Success?

How do you define success?  What makes one person more successful than another?  What really matters in life and does someone with bipolar disorder have a different criteria of success from someone who hasnít got it?

The question came up to me recently and actually caused me a great deal of heartache and torment as I struggled with being told that I wasnít a success, I had never been a success; and furthermore would never be a success!

As I have gotten older, the black and white of my youth has now mellowed into many shades of grey as I have learnt from experience, sometimes bitter at times, that not everything is clear cut and easy to judge, especially with people.  The human race is such a complex piece of social machinery both in physical and mental terms that definitions often are completely inadequate from one circumstance to another.

I looked at what I had been told and realized that much of it was true on the surface.  Yes, I donít have my own home anymore and will probably be renting for the rest of my life; yes I am over-generous with my money and belongings at times; yes I act impulsively and have done so for many years.  And no Ė I donít run a business and have lots of assets or belongings to my name.

So what criteria seemed to have been used?  One: to be successful you must have a home; two: you must have assets or earn a certain amount of money per year; three: always be thrifty and never be too generous, because you must preserve your assets; and four: all successful people run businesses.

Then you have the other factors such as allowing adult children to still live at home with you because their specific circumstances warrant it, where other people feel that they should be out on their own braving the harsh cold world.

As I discussed this with my psychiatrist this week Ė his responses and queries where blunt and to the point.  Should he regard any one who earns less than he did, or has fewer assets not a success? Obviously not!  Every one has different circumstances and challenges in life and to look at success in a very physically based way was very negative and prone to error.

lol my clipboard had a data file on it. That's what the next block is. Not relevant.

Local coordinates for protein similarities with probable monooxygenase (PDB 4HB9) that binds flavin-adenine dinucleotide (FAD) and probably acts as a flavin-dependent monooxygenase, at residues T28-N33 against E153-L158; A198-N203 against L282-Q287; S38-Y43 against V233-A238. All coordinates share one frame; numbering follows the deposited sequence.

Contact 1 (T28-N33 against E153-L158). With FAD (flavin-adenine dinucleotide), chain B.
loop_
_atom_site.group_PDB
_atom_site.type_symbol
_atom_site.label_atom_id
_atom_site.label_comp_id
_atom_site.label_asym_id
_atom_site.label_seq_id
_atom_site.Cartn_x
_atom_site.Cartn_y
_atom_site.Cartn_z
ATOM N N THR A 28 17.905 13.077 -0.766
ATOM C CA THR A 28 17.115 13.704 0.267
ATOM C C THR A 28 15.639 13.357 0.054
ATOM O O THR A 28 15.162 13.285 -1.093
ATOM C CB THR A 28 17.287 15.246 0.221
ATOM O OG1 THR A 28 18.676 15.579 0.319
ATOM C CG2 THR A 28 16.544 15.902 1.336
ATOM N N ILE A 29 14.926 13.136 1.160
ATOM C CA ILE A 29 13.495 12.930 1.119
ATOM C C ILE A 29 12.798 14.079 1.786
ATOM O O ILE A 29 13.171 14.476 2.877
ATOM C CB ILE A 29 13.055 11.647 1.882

We went on for a while about this sort of topic and then looked at my life overall especially the last few years since proper diagnosis and used the cognitive behaviour therapy matrix to analyze more closely and I began to see the fallacy of the approach that had been taken as it had been applied to my life.

So what is success for some one with bipolar disorder?  Here are some from my life; you may have some of the same.

  1. Instead of money and assets on hand Ė I have settled on just enjoying waking up each morning and sometimes surviving until the next day.
  2. The love of my wife and children and grandchildren outweighs any prospect of owning my home again. If I had to choose one or the other Ė any place where you have love is a home.  Ownership is meaningless.
  3. Not everyone is suited to running a business whether big or small, be content with what you do best and the rest doesnít matter.
  4. Enjoy the good times and donít stress what doesnít matter and live one day at a time.

You can probably think of much more in your lives but if I can continue with just these then I will be content (or at least as much as my medication allows J )

Graham Brown

10 February 2006

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